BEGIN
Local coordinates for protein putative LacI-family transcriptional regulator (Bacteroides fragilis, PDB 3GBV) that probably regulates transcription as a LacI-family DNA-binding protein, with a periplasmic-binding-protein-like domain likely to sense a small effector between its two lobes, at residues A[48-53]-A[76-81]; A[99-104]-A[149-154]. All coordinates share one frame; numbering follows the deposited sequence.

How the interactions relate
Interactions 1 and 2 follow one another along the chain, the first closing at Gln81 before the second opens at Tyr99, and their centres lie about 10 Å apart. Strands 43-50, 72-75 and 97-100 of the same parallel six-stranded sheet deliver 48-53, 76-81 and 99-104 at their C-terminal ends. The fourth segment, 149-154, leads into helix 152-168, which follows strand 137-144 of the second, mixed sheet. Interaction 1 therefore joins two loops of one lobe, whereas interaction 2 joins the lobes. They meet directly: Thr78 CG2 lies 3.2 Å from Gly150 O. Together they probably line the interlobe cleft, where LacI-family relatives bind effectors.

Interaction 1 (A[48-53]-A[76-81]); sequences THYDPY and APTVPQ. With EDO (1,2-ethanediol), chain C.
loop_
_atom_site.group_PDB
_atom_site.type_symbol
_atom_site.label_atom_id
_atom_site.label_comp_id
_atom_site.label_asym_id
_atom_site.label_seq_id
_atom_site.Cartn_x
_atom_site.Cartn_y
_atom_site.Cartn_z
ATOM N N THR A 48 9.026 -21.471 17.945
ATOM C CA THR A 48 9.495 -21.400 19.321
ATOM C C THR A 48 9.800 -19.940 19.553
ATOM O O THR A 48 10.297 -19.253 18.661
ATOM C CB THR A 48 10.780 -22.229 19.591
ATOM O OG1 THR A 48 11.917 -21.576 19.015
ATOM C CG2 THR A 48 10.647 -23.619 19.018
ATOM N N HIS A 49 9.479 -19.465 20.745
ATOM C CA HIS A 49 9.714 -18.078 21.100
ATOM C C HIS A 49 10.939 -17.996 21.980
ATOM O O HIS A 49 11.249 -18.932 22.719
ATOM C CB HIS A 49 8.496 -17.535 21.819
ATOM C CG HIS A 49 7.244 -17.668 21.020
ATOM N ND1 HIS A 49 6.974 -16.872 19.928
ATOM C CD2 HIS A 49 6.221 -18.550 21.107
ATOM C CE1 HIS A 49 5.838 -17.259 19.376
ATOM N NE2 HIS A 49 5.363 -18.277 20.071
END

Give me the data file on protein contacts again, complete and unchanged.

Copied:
Local coordinates for protein putative LacI-family transcriptional regulator (Bacteroides fragilis, PDB 3GBV) that probably regulates transcription as a LacI-family DNA-binding protein, with a periplasmic-binding-protein-like domain likely to sense a small effector between its two lobes, at residues A[48-53]-A[76-81]; A[99-104]-A[149-154]. All coordinates share one frame; numbering follows the deposited sequence.

How the interactions relate
Interactions 1 and 2 follow one another along the chain, the first closing at Gln81 before the second opens at Tyr99, and their centres lie about 10 Å apart. Strands 43-50, 72-75 and 97-100 of the same parallel six-stranded sheet deliver 48-53, 76-81 and 99-104 at their C-terminal ends. The fourth segment, 149-154, leads into helix 152-168, which follows strand 137-144 of the second, mixed sheet. Interaction 1 therefore joins two loops of one lobe, whereas interaction 2 joins the lobes. They meet directly: Thr78 CG2 lies 3.2 Å from Gly150 O. Together they probably line the interlobe cleft, where LacI-family relatives bind effectors.

Interaction 1 (A[48-53]-A[76-81]); sequences THYDPY and APTVPQ. With EDO (1,2-ethanediol), chain C.
loop_
_atom_site.group_PDB
_atom_site.type_symbol
_atom_site.label_atom_id
_atom_site.label_comp_id
_atom_site.label_asym_id
_atom_site.label_seq_id
_atom_site.Cartn_x
_atom_site.Cartn_y
_atom_site.Cartn_z
ATOM N N THR A 48 9.026 -21.471 17.945
ATOM C CA THR A 48 9.495 -21.400 19.321
ATOM C C THR A 48 9.800 -19.940 19.553
ATOM O O THR A 48 10.297 -19.253 18.661
ATOM C CB THR A 48 10.780 -22.229 19.591
ATOM O OG1 THR A 48 11.917 -21.576 19.015
ATOM C CG2 THR A 48 10.647 -23.619 19.018
ATOM N N HIS A 49 9.479 -19.465 20.745
ATOM C CA HIS A 49 9.714 -18.078 21.100
ATOM C C HIS A 49 10.939 -17.996 21.980
ATOM O O HIS A 49 11.249 -18.932 22.719
ATOM C CB HIS A 49 8.496 -17.535 21.819
ATOM C CG HIS A 49 7.244 -17.668 21.020
ATOM N ND1 HIS A 49 6.974 -16.872 19.928
ATOM C CD2 HIS A 49 6.221 -18.550 21.107
ATOM C CE1 HIS A 49 5.838 -17.259 19.376
ATOM N NE2 HIS A 49 5.363 -18.277 20.071